Digital transformation defines the CIO role
Chief information officers have to start doing more than managing applications and networks. The challenges posed by digital transformation mean that CIOs must embrace business leadership, says Laurent Marini
IT transformation is gaining traction in the region with companies and entire industries being disrupted and transformed from the outside, as younger generations of consumers conduct more of their lives and transactions online, and from the inside as employees bring their own devices and habits to the workplace, and increasingly choose to work from home or on the move.
According to IDC, 64% of enterprises globally are exploring and implementing digital transformation strategies.
Today, the chief information officer (CIO) is at the centre of the digital transformation storm that is raging across the world, as users demand change rapidly and rivers of data flow from automated systems and processes, as Internet of Things, cloud and mobility connects up devices, assets and people.
CIOs are not just managing operations and the network, but playing a vital role in business strategy as companies scramble to meet the demands of the digital future — and the digital present. Chief information officers must manage a bewildering array of complex operations, technologies, devices and applications, covering telecommunications and IT, and stitch them all together under a unified communications strategy.
Digital transformation is gaining traction and becoming a reality for many companies – and whole industries – and nowhere faster than in the Middle East, where we are relatively unencumbered by legacy systems and processes.
Any transformational change is disruptive, but the speed of IT transformation is what makes it especially challenging — and CIOs are in the vanguard of this change.
Organisations expect IT to transform from a functional tool to a business enabler, adding real value and sustainable competitive advantage through cloud, mobility, Internet of Things and helping transform the business. This means the role of the CIO is changing and transforming just as dramatically and they are increasingly in the firing line.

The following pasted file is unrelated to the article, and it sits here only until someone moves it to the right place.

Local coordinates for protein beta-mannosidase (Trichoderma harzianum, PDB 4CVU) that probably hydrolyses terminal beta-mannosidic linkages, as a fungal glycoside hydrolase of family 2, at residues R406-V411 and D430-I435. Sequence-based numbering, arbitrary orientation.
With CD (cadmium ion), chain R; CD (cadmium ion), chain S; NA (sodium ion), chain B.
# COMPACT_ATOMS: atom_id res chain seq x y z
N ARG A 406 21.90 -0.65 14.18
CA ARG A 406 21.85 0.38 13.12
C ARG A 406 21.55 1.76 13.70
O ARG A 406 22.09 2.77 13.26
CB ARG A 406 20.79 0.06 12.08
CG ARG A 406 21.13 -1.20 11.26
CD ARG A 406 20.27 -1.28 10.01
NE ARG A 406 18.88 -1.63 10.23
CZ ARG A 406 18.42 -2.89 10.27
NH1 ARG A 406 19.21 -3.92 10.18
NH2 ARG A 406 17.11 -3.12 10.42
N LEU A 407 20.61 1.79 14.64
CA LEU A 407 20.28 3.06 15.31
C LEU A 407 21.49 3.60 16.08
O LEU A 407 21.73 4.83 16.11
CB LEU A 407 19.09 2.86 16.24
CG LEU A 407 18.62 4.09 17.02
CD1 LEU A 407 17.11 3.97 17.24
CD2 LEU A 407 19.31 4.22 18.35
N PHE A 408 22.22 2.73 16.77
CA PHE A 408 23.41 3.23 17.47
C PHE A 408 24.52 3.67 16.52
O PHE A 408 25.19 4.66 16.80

CIOs must be — or become — transformational, as organisations want IT to innovate.
So, CIOs have to balance the demand for innovation, while keeping on top of operations – equally demanding.
CIOs are wrestling with an increasing range of technology options, such as cloud, which, are also challenging the broader organisation, through security concerns and the associated risk, and it’s this that may scare the CIO and freeze the process.
Meanwhile, if the CIO is not as energetic in responding to the demands and opportunities of digital transformation as required, internal customers may bypass the IT department completely as business users opt for third party applications, compounding the security risk and undermining the visibility of potentially valuable data. Business managers may choose to buy external third party SaaS solutions quickly and easily, rather than working with internal IT, which may be overwhelmed by other operational demands.
These challenges apply equally to private and public sector organisations and governance is central to a CIO’s success in managing or avoiding security breaches and enhancing business performance.
A big threat to the position of the CIO is isolation and the risk of becoming marginalised from key decisions that will affect IT in the business. CIOs need to build support and consensus within the business alongside their IT governance framework.